Neo-Nazis behind white supremacist fight clubs start podcast dispensing advice to fellow nationalists

Two notorious white supremacists have started a podcast teaching fellow nationalists how to form their own hate groups. Titled “Active Club,” the podcast was…

By: Karim Zidan | 2 years ago
Neo-Nazis behind white supremacist fight clubs start podcast dispensing advice to fellow nationalists
Bloody Elbow 2.0 | Anton Tabuena

Two notorious white supremacists have started a podcast teaching fellow nationalists how to form their own hate groups.

Titled “Active Club,” the podcast was created by Denis Kapustin and Robert Rundo, two MMA fighters who became notorious figures in the far-right mixed martial arts scene. Kapustin, who is better known as Denis Nikitin, is a Russian neo-Nazi, MMA fighter, and football hooligan who rose to infamy by promoting a white supremacist MMA organization and clothing brand known as White Rex. His co-host, Rundo, is one of the founding members of the Rise Above Movement, a white supremacist, pro-Trump gang that considered itself the “premier MMA fight club of the alt-right.”

“It’s been a long time in the making but we finally have brought together two notorious nationalists … to team up in an east meets west to share insights from real world experiences to cover all topics in the nationalist lifestyle,” the duo wrote on Telegram when promoting the first episode of the podcast in January 2020. “From the highs and the lows, from underground MMA events to FBI house raids, we will give you the street level of politics from two that have been front and center at some of the biggest nationalist events and demonstrations in Europe and America.”

Over the course of five episodes to date, the two white supremacists have covered a wide range of topics for prospective white nationalists, including how to protect your identity from journalists and investigators, how to stay safe during street fights, and how to effectively spread propaganda in order to maximize outreach. The duo recalled encounters with the police, the Jan. 6 Capitol insurrection, how nationalist movements have adapted during the coronavirus pandemic, and what American far-right agitators can learn from the Russian extreme-right scene. They also celebrated the Jan. 6 Capitol insurrection, used homophobic slurs to describe anti-fascists and leftists, and used ethnic slurs such as the n-word to describe Black Lives Matter protestors.

Initially, the Active Club podcast was available on PodOmatic, a San Francisco-based podcast-hosting site, despite the site’s terms of service explicitly forbidding content that “advocate or incite violence.” Later, in response to a VICE World News report on the podcast, the hosting platform removed the podcast after deeming it in “extreme violation” of the terms of service. However, the podcast remains accessible on Rundo’s Media2Rise far-right clothing website, as well as on Telegram.

Rundo, who was previously arrested on rioting charges in relation to a rally in Huntington Beach in 2018 only to have the charges dismissed by a district judge, also founded the white nationalist propaganda outfit known as the International Conservative Community, which boasts a network of neo-Nazis around the world, including groups in Greece, Poland, Sweden, Hungary, Russia and Canada. The ICC is behind the propaganda campaign for Kyle Rittenhouse, the 17-year-old charged with the fatal shooting of two protesters during a demonstration in Kenosha, Wisconsin.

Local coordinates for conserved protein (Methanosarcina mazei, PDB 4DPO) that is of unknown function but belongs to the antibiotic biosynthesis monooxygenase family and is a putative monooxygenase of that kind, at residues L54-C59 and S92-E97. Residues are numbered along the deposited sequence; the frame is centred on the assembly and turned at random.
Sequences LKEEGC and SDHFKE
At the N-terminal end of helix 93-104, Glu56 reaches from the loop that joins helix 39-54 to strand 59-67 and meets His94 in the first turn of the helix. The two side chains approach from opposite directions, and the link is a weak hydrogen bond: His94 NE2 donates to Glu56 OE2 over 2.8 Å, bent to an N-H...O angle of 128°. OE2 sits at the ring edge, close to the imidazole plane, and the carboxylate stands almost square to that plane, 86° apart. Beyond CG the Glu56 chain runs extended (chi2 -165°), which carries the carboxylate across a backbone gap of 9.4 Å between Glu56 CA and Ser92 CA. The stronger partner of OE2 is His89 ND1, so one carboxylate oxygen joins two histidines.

Rundo’s campaign included spreading artwork depicting Rittenhouse with the caption, “Kyle was Right.” The ICC has planted stickers, large-scale graffiti work, and banners emblazoned with Rittenhouse’s image across Europe and North America. In Serbia, where Rundo was living in 2020, the group painted a picture of an armed Rittenhouse standing proud with a Schwarze Sonne (German for Black Sun) as his backdrop. The Black Sun (also known as the sonnerad) is synonymous with far-right groups that traffic in neo-Nazi ideologies. The painting in Serbia was featured alongside a Confederate flag and a picture of a deranged Homer Simpson aiming a gun, with the caption “KILL YOUR LOCAL ANTIFA SCUM.”

Last month, Rundo was reportedly expelled from Serbia after Bellingcat outed his location in Serbia. The Serbian daily Blic reported on Feb. 11 that Serbian police escorted Rundo to the Trbušnica-Šepak border pass, which connects Serbia to Bosnia and Herzegovina.

As for Kapustin, the Russian extreme-right mainstay recently announced that his White Rex clothing brand and MMA promotion was “back” following years of inactivity.

“Our work continues,” he wrote on the White Rex Telegram account last week. “Stay tuned.”

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About the author
Karim Zidan
Karim Zidan

Karim Zidan is a investigative reporter and feature writer focusing on the intersection of sports and politics. He has written for BloodyElbow since 2014 and has served as an associate editor since 2016. He also writes for The New York Times and The Guardian. Karim has been invited to speak about his work at numerous universities, including Princeton, and was a panelist at the South by Southwest (SXSW) film festival and the Oslo Freedom Forum. He also participated in the United Nations counter-terrorism conference in 2021. His reporting on Ramzan Kadyrov’s involvement in MMA, much of which was done for Bloody Elbow, has led to numerous award nominations, and was the basis of an award-winning HBO Real Sports documentary.

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